Out of all the restaurants reviewed in the internationally-renowned Michelin Guide (with posts haughtily maintained in New York, Los Angeles, San Francisco, and Las Vegas, since those are all the cities the United States has), 72 chefs have been awarded three stars, the highest rating possible. Six are women. The testers who determine the ratings are anonymous, but range widely in age, according to Jean-Luc Naret, the sixth director of Michelin Guides and the first from outside the company.
The Michelin Guide expanded into Asia, into Tokyo, in 2008, with chef Hideki Ishikawa’s Ishikawa restaurant one of the eight immediately awarded three stars.
And that’s it. The Michelin Guide appears to be the Mount Sinai of restaurant reviews. You do not question its criteria. You do not wonder about what may well have been humble origins because it seems sacrilegious to think that they were once so small. You do not talk about Fight Club.
Either that is the case, or the equally detached filmmaker, Lutz Hachmeister, decided not to seek more. He focuses on nine chefs who have three stars, or gave up three stars, like Olivier Roellinger, who didn’t want the stress of maintaining those stars, or who have two stars, but want three stars. There is surprise and joy expressed by those chefs in reflection of when they received their three stars, and then there’s Nadia Santini of Dal Pescatore, who presents perhaps the homiest restaurant out of all the prestigious ones here. In her restaurant, they make the dough for pasta, but they only make the pasta when you order it. It feels like Santini is proud of the stars, but her focus is more on running a restaurant she can remain proud of, that remains a part of her family, which includes her husband, who’s the manager, and their son, who also works in the kitchen.
There are a lot of interesting things done to food in Three Stars, a lot of methods, a lot of exact shapes created from that food, such as perfect rectangles and sauces dotted just so on the plate. I liked Juan Mari and Elena Arzak, father and daughter who run Arzak, who debate over the dishes they make, who want to make the most memorable dishes, ones that will go down in the history of the restaurant. But they never argue. Once the debate is over, which never becomes an argument, it’s over. Nothing further. There’s never an angry passion for food between the two of them. There is an understanding passion, love cemented by food.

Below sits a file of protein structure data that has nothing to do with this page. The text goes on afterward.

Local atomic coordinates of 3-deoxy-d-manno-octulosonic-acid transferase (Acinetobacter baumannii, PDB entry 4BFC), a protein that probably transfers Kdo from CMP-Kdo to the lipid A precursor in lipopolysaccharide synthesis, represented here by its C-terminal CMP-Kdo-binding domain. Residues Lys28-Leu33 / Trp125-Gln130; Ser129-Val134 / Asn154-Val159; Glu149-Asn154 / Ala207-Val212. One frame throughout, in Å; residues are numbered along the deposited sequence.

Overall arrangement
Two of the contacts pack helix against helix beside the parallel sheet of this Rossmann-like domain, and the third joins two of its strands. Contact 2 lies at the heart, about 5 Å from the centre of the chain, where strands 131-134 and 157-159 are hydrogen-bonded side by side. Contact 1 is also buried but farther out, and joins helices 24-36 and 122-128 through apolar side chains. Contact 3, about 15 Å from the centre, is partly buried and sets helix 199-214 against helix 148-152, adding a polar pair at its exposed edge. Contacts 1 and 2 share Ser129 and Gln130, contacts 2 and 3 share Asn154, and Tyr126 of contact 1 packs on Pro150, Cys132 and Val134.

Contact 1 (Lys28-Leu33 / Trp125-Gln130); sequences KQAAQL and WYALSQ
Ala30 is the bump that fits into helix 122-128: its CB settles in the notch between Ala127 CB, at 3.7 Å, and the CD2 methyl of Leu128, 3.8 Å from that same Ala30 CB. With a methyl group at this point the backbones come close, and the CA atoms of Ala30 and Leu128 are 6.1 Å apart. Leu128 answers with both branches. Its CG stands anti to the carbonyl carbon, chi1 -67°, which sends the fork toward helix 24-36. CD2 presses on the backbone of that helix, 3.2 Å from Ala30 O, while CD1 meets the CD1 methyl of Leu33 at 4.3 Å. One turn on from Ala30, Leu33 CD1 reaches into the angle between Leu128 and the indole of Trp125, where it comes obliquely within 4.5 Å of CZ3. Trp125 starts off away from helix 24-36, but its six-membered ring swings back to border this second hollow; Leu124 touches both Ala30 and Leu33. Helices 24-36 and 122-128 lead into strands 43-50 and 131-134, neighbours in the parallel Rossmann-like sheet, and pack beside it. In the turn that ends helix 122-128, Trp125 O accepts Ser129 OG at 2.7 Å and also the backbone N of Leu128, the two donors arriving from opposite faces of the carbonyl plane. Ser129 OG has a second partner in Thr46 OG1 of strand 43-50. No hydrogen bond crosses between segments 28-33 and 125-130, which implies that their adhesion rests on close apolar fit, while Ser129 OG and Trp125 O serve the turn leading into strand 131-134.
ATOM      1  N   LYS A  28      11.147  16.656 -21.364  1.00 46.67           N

Hachmeister doesn’t go deep enough. There are other stories that could be unearthed here, even skimming the origins of the Michelin Guide, for those who don’t know it, like me, for those who don’t see it as something to Google out of curiosity, like me. He flits between kitchens, which is interesting enough for half an hour, and chefs talk about their kitchen philosophies, their visions for their food, and you realize with enough time passing that this seems more like a platform for these three-star chefs to promote themselves. Nothing more, sadly. For example, how often do these chefs think about the three stars? A few admit to the pressure of it and Roellinger is the only one who got out of it because he wanted to reconnect with food, but do they have it on their mind all the time or do they doggedly pursue their vision, looking for that moment in food that shows them that their chef life has been worthwhile? It’s never made clear. And what about the Michelin Guide itself? It expanded into Asia in response to changing times. It scaled back on emphasizing luxury dining because not everyone can afford to eat like that all the time, or at all. But what about Michelin in the age of the Internet? Granted, Dal Pescatore does have a Yelp page, but no photos, no reviews, just an address. When everyone has an opinion about where they have eaten, when you can learn about your local establishments and know for sure what’s going on there and whether it may be appealing to you, when you can weed out the bitter reviews and find useful information, how does the Michelin Guide look to thrive in this new era? That’s never answered either. For international tourists, it may have its uses since they might not readily have Internet access. But there’s only more kitchen footage, more dishes being plated, adjustments being made to taste. Ishikawa has the most interesting kitchen since it’s at his home, where his restaurant is. That only goes so far when there’s more insight from chefs that feels more like padding time than telling more stories, than giving more insight into where the Michelin Guide has been and where it might go.
First Run Features has included on the DVD biographies of all the featured chefs, a bio of Hachmeister, and a culinary film gallery that has trailers for The Raw and the Cooked, A Matter of Taste, Kings of Pastry, The Restaurateur, Pressure Cooker, Guy Martin: Portrait of a Grand Chef, and Dive!: Living Off America’s Waste. Only Le Cirque: A Table in Heaven, and Eat This New York do not have trailers.
For kitchen footage, Three Stars can’t be beat. But there comes a point when it’s too much. Three Stars not only reaches that point, but creates new points along the way while spinning its wheels in mud. But then, if you’re really into this and you don’t mind seeing the same stuff over and over, it’s all for you.